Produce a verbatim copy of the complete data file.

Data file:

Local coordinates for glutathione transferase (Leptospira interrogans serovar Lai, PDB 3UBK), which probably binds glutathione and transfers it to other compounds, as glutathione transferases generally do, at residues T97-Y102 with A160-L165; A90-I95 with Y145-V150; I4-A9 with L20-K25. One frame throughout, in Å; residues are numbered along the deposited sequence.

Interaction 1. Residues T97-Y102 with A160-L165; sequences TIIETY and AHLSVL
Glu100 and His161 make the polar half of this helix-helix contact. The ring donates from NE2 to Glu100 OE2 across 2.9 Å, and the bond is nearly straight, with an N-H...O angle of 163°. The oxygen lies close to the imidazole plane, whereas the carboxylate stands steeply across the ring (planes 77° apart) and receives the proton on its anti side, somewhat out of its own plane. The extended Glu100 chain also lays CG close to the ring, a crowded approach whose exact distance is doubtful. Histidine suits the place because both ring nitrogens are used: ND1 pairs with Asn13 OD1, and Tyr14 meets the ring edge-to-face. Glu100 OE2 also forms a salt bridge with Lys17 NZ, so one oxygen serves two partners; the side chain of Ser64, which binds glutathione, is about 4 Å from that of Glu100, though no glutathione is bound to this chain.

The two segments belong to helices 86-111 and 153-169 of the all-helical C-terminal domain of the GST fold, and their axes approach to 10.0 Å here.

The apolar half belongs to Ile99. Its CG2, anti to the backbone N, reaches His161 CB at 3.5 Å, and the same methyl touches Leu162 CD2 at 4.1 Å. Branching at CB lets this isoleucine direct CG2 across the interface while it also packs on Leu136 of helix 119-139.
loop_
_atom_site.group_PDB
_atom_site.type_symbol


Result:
Local coordinates for glutathione transferase (Leptospira interrogans serovar Lai, PDB 3UBK), which probably binds glutathione and transfers it to other compounds, as glutathione transferases generally do, at residues T97-Y102 with A160-L165; A90-I95 with Y145-V150; I4-A9 with L20-K25. One frame throughout, in Å; residues are numbered along the deposited sequence.

Interaction 1. Residues T97-Y102 with A160-L165; sequences TIIETY and AHLSVL
Glu100 and His161 make the polar half of this helix-helix contact. The ring donates from NE2 to Glu100 OE2 across 2.9 Å, and the bond is nearly straight, with an N-H...O angle of 163°. The oxygen lies close to the imidazole plane, whereas the carboxylate stands steeply across the ring (planes 77° apart) and receives the proton on its anti side, somewhat out of its own plane. The extended Glu100 chain also lays CG close to the ring, a crowded approach whose exact distance is doubtful. Histidine suits the place because both ring nitrogens are used: ND1 pairs with Asn13 OD1, and Tyr14 meets the ring edge-to-face. Glu100 OE2 also forms a salt bridge with Lys17 NZ, so one oxygen serves two partners; the side chain of Ser64, which binds glutathione, is about 4 Å from that of Glu100, though no glutathione is bound to this chain.

The two segments belong to helices 86-111 and 153-169 of the all-helical C-terminal domain of the GST fold, and their axes approach to 10.0 Å here.

The apolar half belongs to Ile99. Its CG2, anti to the backbone N, reaches His161 CB at 3.5 Å, and the same methyl touches Leu162 CD2 at 4.1 Å. Branching at CB lets this isoleucine direct CG2 across the interface while it also packs on Leu136 of helix 119-139.
loop_
_atom_site.group_PDB
_atom_site.type_symbol